If, like me, lockdown has prompted you to take a musical trip down memory lane, you may have re-discovered albums that reside deep in your brain and which hold a wealth of memories. Going through old records, CDs and even tapes there was one artist which made me instantly lose track of where I was… Paulo Nutini. The instantly recognisable twang of pure Scottish vocals and melodic acoustic guitar transported me back to the late 2000s, what seems like a lifetime ago. I put away the other records lying around and settled into a night of Nutini’s back catalogue and an emotional rollercoaster began.
Released in 2007, Nutini’s first album, These Streets, contains the classics Jenny Don’t be Hasty, New Shoes and Last Request and arrived onto the charts at number 3. After a plethora of gigs and festivals, Nutini kickstarted Summer 2009 with his flawless second album, Sunny Side Up. Debuting at number 1, the album has no fixed genre, moving from the immensely uptempo 10/10 to the reflective Candy. Perhaps the most overlooked track on the album is Chamber Music, a simplistic Bob Dylan inspired folk song unlike anything that appears on albums these days. Sunny Side Up is one of those rare albums that with a gun to my head I’m sure I could recite every lyric from. After a brief hiatus, Paulo’s third and last album to date Caustic Love caught even the most ardent fans off guard. Gone was the jaunty circus feel of Sunny Side Up, replaced by tracks of incredible lyrical maturity. The outstanding track from the album (and of Nutini’s career) Better Man, a straight to the point and beautiful love song, displays the raw talent the Scotsman possesses.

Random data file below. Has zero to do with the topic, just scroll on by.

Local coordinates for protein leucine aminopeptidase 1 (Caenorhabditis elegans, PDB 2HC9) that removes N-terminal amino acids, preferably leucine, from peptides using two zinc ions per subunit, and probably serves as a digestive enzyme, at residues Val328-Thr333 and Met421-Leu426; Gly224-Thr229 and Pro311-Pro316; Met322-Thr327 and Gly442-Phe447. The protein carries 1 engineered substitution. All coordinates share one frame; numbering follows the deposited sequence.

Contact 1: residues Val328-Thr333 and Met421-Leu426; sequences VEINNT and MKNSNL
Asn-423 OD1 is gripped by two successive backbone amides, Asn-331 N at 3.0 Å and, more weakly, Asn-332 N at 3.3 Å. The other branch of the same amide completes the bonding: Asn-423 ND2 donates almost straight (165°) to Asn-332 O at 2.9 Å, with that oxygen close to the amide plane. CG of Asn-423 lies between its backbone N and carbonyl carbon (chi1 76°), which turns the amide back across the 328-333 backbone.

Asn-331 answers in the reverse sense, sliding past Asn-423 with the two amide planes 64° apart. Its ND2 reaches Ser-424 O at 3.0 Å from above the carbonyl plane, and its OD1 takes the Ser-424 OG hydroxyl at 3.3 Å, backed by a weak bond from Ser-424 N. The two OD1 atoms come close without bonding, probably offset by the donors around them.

However, since 2017, Paulo has been missing in action with no indication of a new record or any music at all. I can’t help but feel that a post-pandemic world would be crying out for an earthy and feel good live Paulo Nutini gig. In live action, Nutini’s gigs are unique from one night to the next with each being an interpretation of his own albums and some performances being inspired from a “higher” influence. The rise of Scottish singers as of late with Lewis Capaldi and the independent Gerry Cinnamon, has brough Nutini’s whereabouts back into discussion. While Capaldi’s debut album has resonated well with younger generations, his 13 song break up whinge leaves little room for inspiration or excitement. Gerry Cinnamon is perhaps the most similar artist out there to Nutini but lacks the lyrical genius his predecessor brought to the table. Simply put, the music scene needs Paulo Nutini back – its quite boring without him. If the worst happens and he never returns however, we have three amazing albums to reminisce over but please come back Paulo, we need more.
– Thomas O’Callaghan